While becoming stronger for sets of 5-8 reps on the basic pressing movements is the key to great delts, there's no doubt that properly executed lateral raises can help you get there faster.

How? Both by directly developing the delts and by improving your capacity to recruit them so they're better stimulated when you do heavy pressing work.

When used to develop a solid mind-muscle connection, lateral raises can be done pretty much every day. Here's why:

First, they cause very little muscle damage. Muscle damage is created when you're stretching the muscle fibers under load and tension. That occurs during the eccentric phase of the movement.

In lateral raises, only the top quarter of the range of motion is under significant loading. Let's say that in the finish position your arms form a 90-degree angle with your torso. Your delts are only under significant loading when the arms reach about 70-75 degrees. Before that you aren't moving opposite the source of resistance (which is directly down). You're moving more sideways than up.

It's the same thing when you're going down – the deltoid (especially the medial head) will be under load only for the first quarter of the eccentric range of motion, which is when the muscle is shortened. When the muscle is stretched, there's literally zero tension on the delts.

On top of that, if you do the lateral raise properly (no swinging at the bottom where there's no resistance and you can easily speed up), you won't be using a lot of weight, which also decreases the amount of muscle damage.

Since the movement isn't neurologically demanding, it likely won't hurt neurological recovery either.

How to Make the Most of Lateral Raises

  • Initiate the movement by trying to push away, not lift up. This will put more focus on the medial head of the delt and less on traps. Getting tension in the traps instead of the shoulders causes frustration for a lot of lifters. If you're one of them, see my tip on this. This also works with the incline variation:
  • Use zero momentum in the first half of the movement. From the bottom to a bit higher than the mid-range, the resistance is very low. You could easily do half of the lateral raise with 60-pound dumbbells even if you can only use 20 pounds for the full range.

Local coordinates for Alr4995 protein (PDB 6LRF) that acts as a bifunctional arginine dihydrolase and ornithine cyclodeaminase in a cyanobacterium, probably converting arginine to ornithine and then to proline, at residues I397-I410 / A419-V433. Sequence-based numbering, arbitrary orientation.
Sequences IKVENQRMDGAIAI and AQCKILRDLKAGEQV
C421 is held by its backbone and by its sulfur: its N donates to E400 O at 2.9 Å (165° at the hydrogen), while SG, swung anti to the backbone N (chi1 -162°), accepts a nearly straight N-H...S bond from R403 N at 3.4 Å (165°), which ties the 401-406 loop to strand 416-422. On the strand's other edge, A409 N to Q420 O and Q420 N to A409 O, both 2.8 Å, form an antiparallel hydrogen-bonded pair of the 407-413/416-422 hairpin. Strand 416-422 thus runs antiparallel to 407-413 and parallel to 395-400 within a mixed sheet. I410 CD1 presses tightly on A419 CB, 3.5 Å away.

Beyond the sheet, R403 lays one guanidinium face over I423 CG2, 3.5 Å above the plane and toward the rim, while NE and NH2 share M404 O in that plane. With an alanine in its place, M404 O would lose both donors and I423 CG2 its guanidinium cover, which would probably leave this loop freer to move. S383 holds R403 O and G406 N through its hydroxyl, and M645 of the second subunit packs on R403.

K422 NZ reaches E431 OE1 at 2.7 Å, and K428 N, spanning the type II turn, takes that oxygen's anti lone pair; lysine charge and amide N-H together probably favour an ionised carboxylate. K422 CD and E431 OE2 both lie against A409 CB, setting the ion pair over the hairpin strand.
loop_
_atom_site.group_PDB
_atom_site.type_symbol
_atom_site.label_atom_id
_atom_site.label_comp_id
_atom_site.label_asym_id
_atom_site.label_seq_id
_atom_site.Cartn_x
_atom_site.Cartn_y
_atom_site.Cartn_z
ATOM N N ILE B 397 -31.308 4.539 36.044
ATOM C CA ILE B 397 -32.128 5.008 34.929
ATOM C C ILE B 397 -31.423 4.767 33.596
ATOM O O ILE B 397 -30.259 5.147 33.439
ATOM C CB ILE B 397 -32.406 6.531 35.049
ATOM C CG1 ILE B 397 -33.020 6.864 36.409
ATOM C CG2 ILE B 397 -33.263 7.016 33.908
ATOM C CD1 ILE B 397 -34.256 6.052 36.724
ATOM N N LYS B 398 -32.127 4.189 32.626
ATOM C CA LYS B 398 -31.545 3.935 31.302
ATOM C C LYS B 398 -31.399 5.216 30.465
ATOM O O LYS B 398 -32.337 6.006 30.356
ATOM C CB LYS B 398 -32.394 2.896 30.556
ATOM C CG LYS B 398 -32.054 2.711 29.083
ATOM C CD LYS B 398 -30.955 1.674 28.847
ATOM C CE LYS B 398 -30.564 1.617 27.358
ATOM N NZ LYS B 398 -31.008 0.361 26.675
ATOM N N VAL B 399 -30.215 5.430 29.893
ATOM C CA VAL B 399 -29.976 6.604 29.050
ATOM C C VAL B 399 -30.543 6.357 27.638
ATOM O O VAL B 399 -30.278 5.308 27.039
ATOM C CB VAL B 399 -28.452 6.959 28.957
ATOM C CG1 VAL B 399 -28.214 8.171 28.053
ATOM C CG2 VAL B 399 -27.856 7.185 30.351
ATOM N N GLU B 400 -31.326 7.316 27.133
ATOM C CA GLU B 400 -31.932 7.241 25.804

• Since there's very little resistance, creating acceleration in the bottom is super easy. The problem is, if you create enough momentum, it'll take away from the muscle contraction work that occurs in the final portion of the range of motion. So do the first half of the movement under control; focus hard on not accelerating.
  • At the top of the range of motion, hold for two seconds per rep. This is helpful for two reasons. First, the active range of motion is short; the delts only contract maximally for the last 15-20 degrees. That's not a lot of time under tension to create muscle fiber fatigue and force adaptation. By holding at the top, you increase muscle fiber fatigue. And second, the hold helps develop mind-muscle connection.
  • While holding the top position, also try to push out. This will switch even more of the stress on the medial head of the delt, which is the part that we really want to develop.
  • Shoot for a set duration of at least 40 seconds. Since we aren't causing muscle damage, we must rely on muscle fiber fatigue as well as lactate and growth factor accumulation to stimulate growth. This requires a bit more time under tension. With the two-second hold at the top, that comes down to around 12 reps per set.

You can easily do 3-4 sets of 12 in this fashion every day to improve mind-muscle connection and stimulate growth.

Related:  5 Things You Can Train Everyday

Related:  Lean-Away Lateral Raises